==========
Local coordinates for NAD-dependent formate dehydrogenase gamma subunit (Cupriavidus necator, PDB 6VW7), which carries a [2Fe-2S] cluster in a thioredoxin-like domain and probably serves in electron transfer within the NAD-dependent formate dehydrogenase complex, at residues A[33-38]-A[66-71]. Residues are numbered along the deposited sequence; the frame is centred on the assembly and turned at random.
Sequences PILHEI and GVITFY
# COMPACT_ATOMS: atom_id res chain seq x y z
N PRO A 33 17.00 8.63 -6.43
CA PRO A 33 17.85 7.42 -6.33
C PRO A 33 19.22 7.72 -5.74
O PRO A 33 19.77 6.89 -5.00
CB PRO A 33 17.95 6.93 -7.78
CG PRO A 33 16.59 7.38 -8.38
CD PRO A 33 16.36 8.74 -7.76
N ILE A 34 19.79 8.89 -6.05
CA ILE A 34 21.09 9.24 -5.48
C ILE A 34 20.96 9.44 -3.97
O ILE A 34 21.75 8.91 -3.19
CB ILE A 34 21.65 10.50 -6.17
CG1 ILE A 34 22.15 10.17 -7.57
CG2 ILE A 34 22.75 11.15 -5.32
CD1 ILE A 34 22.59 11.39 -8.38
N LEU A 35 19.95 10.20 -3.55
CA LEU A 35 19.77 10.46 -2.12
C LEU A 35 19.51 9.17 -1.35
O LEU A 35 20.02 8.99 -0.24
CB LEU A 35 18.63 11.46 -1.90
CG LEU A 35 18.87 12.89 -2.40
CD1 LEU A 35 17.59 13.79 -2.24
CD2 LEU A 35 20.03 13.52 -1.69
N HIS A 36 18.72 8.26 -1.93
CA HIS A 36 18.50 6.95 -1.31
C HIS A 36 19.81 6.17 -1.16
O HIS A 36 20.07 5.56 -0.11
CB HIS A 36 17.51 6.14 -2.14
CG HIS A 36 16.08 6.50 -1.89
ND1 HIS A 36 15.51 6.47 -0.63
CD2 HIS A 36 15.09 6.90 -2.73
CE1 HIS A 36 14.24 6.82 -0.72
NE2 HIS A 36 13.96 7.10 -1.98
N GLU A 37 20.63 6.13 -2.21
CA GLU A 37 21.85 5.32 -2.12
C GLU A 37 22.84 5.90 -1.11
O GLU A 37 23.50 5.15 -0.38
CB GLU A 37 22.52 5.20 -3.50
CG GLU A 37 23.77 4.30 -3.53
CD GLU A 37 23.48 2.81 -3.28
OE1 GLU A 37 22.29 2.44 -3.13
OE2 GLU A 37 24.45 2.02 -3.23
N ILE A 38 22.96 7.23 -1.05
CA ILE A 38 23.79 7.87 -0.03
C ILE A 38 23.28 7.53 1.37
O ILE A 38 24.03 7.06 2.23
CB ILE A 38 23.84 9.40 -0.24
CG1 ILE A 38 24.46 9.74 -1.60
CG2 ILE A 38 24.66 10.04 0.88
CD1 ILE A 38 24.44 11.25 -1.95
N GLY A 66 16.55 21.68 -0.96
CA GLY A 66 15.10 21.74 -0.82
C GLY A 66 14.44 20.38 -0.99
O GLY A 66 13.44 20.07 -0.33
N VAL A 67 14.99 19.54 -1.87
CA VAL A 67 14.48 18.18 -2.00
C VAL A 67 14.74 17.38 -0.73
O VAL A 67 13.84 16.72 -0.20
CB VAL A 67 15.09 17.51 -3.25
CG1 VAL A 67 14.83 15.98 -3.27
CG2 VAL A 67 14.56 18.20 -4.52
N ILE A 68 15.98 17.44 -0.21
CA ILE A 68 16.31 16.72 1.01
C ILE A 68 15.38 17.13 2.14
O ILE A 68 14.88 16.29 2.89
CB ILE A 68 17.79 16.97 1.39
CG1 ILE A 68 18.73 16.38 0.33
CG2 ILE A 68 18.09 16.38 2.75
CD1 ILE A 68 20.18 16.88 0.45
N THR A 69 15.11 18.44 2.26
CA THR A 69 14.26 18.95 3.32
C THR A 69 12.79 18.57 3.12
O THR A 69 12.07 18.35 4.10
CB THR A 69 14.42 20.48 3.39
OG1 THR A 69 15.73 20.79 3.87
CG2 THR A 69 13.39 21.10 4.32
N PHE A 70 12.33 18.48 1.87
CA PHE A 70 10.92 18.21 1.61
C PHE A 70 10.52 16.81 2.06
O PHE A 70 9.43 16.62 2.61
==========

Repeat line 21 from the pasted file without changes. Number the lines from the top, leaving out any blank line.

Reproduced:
C LEU A 35 19.51 9.17 -1.35